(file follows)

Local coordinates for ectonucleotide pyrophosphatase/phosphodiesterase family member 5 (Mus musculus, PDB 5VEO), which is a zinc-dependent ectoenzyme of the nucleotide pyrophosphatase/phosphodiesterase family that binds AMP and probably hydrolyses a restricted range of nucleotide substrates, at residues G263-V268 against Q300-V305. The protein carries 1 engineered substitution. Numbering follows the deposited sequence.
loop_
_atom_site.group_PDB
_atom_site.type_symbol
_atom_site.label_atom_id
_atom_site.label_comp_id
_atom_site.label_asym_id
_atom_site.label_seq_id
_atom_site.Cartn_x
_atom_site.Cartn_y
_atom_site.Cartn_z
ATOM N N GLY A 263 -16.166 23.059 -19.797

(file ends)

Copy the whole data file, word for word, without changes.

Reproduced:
Local coordinates for ectonucleotide pyrophosphatase/phosphodiesterase family member 5 (Mus musculus, PDB 5VEO), which is a zinc-dependent ectoenzyme of the nucleotide pyrophosphatase/phosphodiesterase family that binds AMP and probably hydrolyses a restricted range of nucleotide substrates, at residues G263-V268 against Q300-V305. The protein carries 1 engineered substitution. Numbering follows the deposited sequence.
loop_
_atom_site.group_PDB
_atom_site.type_symbol
_atom_site.label_atom_id
_atom_site.label_comp_id
_atom_site.label_asym_id
_atom_site.label_seq_id
_atom_site.Cartn_x
_atom_site.Cartn_y
_atom_site.Cartn_z
ATOM N N GLY A 263 -16.166 23.059 -19.797